Director: Niels Arden Oplev
Screenplay: Nikolaj Arcel and Rasmus Heisterberg
Starring: Michael Nyqvist and Noomi Rapace
After being set up, Mikael is facing ruin and a prison sentence for writing a supposed fraudulent story exposing the seedier side of an elite Swedish business man. Before he has to serve his time, he is contacted by a retired business man asking for Mikael’s help in solving the murder of the business man’s long lost niece, Harriet. He meets Lisbeth, the girl who had been hired to investigate his integrity and has continued to keep tabs on him, after she discovers a clue that had yet to be figured out by anyone over the years. Her rough looks and attitude are abrasive at first, but together Mikael and Lisbeth form a bond and work to solve the mystery before it gets them killed.
This film is based on the Stieg Larsson novel of the same title. Due to the novel’s popularity around the world, this Swedish import found its way to America. I will admit that I am pretty biased about this film based on the fact that it is Swedish. Being that I’m half Swedish, this is where I get my blonde attributes. That’s pretty much all I can claim. I am not exactly what they call proficient when it comes to the language. I would like to be, but that’s about as progressive as I’ve become with that dream. As interesting as that has probably been for you all, I should get back to the film.
Since this was a foreign film, I personally prefer to watch them with subtitles as opposed to a dubbed option. I find dubbing a little distracting and sometimes inadequate. With subtitles, you can still judge the actor’s themselves as opposed just their actions and some other actor trying to portray the character vocally. It is rare when you find the harmony between the two with a dubbed film.
The story line was very compelling in this film as it followed both Mikael and Lisbeth. The main mystery was the murder of Harriet, but the main characters had their own personal mysteries. Mikael had just come from a scandal that put his integrity into question. The details of the story are revealed gradually throughout the movie leaving the audience to question his “white hat.” We find out that Lisbeth is on probation and that her stability is problematic at best. Little is revealed about the reason she is in this situation. Knowing that this is the first of a three part series, some of the mystery about Lisbeth is not completely revealed, which cultivates interest for the sequel, The Girl Who Played With Fire. The mixture of the three keeps the audience captivated right until the very thrilling end.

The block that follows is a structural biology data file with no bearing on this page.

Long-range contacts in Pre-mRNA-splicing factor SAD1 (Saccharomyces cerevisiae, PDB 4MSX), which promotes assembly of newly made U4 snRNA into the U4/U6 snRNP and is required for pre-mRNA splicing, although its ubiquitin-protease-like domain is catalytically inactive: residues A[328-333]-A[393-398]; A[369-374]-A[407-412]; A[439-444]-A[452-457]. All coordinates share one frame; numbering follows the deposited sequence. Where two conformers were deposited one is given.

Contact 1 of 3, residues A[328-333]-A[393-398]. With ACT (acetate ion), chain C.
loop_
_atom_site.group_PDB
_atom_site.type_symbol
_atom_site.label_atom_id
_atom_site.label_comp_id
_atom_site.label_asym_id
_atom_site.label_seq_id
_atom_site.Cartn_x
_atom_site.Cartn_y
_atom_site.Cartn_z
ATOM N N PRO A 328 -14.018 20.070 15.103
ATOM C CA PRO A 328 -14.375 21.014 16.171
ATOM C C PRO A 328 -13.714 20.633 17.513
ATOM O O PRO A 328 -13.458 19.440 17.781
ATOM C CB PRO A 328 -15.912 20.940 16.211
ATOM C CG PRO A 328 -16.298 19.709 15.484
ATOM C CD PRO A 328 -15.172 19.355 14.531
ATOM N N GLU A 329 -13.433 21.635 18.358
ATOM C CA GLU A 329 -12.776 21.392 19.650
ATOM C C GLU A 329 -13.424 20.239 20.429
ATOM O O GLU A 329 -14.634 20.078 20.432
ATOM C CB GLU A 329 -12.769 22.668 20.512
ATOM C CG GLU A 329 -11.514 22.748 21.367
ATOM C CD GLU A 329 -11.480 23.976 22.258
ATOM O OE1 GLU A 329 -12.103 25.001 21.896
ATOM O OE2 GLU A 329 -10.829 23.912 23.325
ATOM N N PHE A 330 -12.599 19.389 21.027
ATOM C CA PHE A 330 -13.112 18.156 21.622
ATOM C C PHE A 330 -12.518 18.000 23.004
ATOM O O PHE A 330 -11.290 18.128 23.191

I would normally comment about the actors’ performances, but being that this is a foreign film, I am not familiar with these actors. I can only judge them based on this film. Each actor was believable without flaw with their respective characters. They both came off as seasoned. Even without familiarity, it is easy to tell new actors or bad actors. This was never a problem with this film. Though this is a story driven movie and it is strong, the story could not be executed smoothly without the performance of the actors.
The Girl With The Dragon Tattoo is definitely worth checking out, whether or not you’ve read the novel. The success of both the novel and film versions has inspired an upcoming English remake starring Daniel Craig as Mikael. Saying that this is popular seems to be an understatement, but it is not fueled by hype. The film will entertain you, make you think, and leave you guessing.
I give this film 3 Buttery Kernels.
Coming Soon: The Runaways